We had to admit it. She was a damned good saleswoman. After driving around Cape Cod for a week, buying sweet corn for 50 cents an ear at every roadside stand we passed, we just had to stop at the one in Sandwich. Their corn was $1 an ear. What on earth could justify that price?, we wondered.
The owner’s answer was simple, a query with a Quahog accent: “Ya tried ah cahn?”
Well that did it. We tried her corn. It was terrible. But her pitch was perfect, as if she had read Roadside Marketing cover to cover.
Gilbert S. Watts’ Roadside Marketing was published by Orange Judd in 1928. Orange Judd published hundreds of farming manuals between the 1850’s and the 1930’s (slowing down but still in existence through the 20th century), and this is my favorite. In 1929, roadside marketing was a fairly new phenomenon, brought about by the acceleration in automobile use. At last, the consumer could drive out to a farm and buy directly from a producer, rather than from markets in cities and towns. Who knew that such a modern innovation as the car would bring people back to the land? For the first time in the 20th century, cooks would get to know their farmers and producers.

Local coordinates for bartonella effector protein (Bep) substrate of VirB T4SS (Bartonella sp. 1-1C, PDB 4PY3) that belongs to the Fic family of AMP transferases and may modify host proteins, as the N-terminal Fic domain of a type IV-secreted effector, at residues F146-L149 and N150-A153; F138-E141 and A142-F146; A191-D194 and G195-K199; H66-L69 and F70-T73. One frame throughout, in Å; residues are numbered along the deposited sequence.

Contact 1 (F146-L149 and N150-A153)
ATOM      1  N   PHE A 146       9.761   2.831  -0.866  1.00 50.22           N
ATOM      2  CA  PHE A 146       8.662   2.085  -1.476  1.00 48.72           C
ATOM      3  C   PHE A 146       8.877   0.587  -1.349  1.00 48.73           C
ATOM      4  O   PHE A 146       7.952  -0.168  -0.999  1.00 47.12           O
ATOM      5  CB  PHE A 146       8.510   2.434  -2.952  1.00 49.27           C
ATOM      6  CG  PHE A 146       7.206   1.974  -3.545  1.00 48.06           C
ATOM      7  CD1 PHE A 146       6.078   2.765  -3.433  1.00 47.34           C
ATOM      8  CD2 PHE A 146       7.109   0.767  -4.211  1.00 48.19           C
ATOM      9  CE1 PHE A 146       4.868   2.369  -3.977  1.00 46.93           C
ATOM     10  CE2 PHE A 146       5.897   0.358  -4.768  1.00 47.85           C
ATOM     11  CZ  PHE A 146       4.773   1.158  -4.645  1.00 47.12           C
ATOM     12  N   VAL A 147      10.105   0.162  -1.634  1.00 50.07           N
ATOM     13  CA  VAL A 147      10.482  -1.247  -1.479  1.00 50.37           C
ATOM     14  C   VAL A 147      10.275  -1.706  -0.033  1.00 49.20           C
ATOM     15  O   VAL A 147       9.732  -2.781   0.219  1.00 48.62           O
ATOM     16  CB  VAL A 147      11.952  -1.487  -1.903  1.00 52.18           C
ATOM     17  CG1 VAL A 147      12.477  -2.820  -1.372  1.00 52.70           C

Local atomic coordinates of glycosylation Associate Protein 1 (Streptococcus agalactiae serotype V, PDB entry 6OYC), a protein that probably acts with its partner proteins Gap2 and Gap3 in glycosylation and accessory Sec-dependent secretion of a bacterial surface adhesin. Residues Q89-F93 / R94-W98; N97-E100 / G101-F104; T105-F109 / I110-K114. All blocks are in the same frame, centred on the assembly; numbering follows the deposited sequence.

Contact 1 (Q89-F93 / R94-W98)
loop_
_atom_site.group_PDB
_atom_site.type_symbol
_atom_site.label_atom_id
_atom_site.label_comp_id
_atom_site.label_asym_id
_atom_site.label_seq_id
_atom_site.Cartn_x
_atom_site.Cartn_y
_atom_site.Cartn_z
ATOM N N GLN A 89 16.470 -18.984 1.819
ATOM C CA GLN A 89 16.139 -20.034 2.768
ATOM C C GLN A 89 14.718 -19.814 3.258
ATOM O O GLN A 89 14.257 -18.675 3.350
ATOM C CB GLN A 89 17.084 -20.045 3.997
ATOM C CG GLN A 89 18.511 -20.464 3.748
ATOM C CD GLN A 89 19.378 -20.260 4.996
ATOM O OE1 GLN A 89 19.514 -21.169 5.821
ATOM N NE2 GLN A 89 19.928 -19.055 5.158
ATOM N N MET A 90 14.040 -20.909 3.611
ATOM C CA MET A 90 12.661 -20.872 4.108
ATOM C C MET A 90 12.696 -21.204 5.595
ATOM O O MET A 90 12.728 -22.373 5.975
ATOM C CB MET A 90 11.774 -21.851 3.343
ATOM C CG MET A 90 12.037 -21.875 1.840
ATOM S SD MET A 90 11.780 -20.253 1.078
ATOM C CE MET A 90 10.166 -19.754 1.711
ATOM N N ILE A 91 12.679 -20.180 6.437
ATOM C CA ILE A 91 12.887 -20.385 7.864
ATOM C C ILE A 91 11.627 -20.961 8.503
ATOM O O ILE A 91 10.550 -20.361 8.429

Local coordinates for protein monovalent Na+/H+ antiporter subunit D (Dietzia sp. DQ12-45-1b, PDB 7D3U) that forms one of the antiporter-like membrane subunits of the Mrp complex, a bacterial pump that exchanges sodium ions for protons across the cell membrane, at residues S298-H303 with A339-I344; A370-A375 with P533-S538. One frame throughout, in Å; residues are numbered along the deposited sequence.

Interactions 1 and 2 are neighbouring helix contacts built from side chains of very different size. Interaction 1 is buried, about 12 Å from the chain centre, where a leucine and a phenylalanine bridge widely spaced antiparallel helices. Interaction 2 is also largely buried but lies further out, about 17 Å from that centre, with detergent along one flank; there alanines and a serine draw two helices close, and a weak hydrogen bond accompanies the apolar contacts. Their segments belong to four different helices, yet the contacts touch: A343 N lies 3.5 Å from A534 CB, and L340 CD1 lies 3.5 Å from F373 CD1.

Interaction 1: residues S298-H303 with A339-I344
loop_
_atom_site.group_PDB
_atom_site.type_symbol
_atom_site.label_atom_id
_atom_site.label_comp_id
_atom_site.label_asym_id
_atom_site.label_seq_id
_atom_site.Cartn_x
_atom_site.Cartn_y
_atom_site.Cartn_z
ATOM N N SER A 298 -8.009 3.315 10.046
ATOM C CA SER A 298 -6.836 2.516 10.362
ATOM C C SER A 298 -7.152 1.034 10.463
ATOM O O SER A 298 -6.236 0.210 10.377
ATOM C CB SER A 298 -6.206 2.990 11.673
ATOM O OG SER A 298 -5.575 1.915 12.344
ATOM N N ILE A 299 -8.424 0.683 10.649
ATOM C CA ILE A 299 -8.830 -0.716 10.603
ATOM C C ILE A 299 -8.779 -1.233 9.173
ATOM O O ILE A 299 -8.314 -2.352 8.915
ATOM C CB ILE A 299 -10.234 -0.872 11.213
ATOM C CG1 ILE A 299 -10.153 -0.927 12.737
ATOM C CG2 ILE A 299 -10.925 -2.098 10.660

Watts’ book instructs the farmer in setting up his stand, with tips on everything from how to pile produce if he was situated in a dip in the road, to where to hang his signs and price tags. Of course, it also schools the farmer in the fine art of salesmanship: “…the salesperson should be a better judge of quality than the customer, and should give the customer the full benefit of this knowledge.” Clearly, a point not lost on a certain roadside marketer near Sandwich, Massachussetts.